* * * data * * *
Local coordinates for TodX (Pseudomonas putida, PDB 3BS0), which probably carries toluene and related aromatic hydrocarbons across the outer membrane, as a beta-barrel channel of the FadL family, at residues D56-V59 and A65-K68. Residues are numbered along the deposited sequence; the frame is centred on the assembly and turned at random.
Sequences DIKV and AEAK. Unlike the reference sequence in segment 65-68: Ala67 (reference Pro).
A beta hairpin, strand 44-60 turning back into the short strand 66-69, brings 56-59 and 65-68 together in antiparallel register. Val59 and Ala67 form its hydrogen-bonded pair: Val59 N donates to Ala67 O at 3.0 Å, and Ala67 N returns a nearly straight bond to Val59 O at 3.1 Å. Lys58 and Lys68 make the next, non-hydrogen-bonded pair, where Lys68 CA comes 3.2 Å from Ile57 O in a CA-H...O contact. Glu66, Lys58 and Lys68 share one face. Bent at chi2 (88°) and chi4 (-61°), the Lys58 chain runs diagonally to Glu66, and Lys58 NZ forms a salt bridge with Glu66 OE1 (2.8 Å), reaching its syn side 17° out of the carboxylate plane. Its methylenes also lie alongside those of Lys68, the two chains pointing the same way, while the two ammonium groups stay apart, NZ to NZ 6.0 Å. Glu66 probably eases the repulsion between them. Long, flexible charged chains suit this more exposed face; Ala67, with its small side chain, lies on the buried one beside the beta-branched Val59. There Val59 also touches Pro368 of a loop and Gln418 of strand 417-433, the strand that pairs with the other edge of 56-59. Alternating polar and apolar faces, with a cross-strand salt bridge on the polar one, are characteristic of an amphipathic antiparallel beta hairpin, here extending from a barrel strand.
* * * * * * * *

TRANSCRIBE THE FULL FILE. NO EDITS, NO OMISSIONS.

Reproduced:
Local coordinates for TodX (Pseudomonas putida, PDB 3BS0), which probably carries toluene and related aromatic hydrocarbons across the outer membrane, as a beta-barrel channel of the FadL family, at residues D56-V59 and A65-K68. Residues are numbered along the deposited sequence; the frame is centred on the assembly and turned at random.
Sequences DIKV and AEAK. Unlike the reference sequence in segment 65-68: Ala67 (reference Pro).
A beta hairpin, strand 44-60 turning back into the short strand 66-69, brings 56-59 and 65-68 together in antiparallel register. Val59 and Ala67 form its hydrogen-bonded pair: Val59 N donates to Ala67 O at 3.0 Å, and Ala67 N returns a nearly straight bond to Val59 O at 3.1 Å. Lys58 and Lys68 make the next, non-hydrogen-bonded pair, where Lys68 CA comes 3.2 Å from Ile57 O in a CA-H...O contact. Glu66, Lys58 and Lys68 share one face. Bent at chi2 (88°) and chi4 (-61°), the Lys58 chain runs diagonally to Glu66, and Lys58 NZ forms a salt bridge with Glu66 OE1 (2.8 Å), reaching its syn side 17° out of the carboxylate plane. Its methylenes also lie alongside those of Lys68, the two chains pointing the same way, while the two ammonium groups stay apart, NZ to NZ 6.0 Å. Glu66 probably eases the repulsion between them. Long, flexible charged chains suit this more exposed face; Ala67, with its small side chain, lies on the buried one beside the beta-branched Val59. There Val59 also touches Pro368 of a loop and Gln418 of strand 417-433, the strand that pairs with the other edge of 56-59. Alternating polar and apolar faces, with a cross-strand salt bridge on the polar one, are characteristic of an amphipathic antiparallel beta hairpin, here extending from a barrel strand.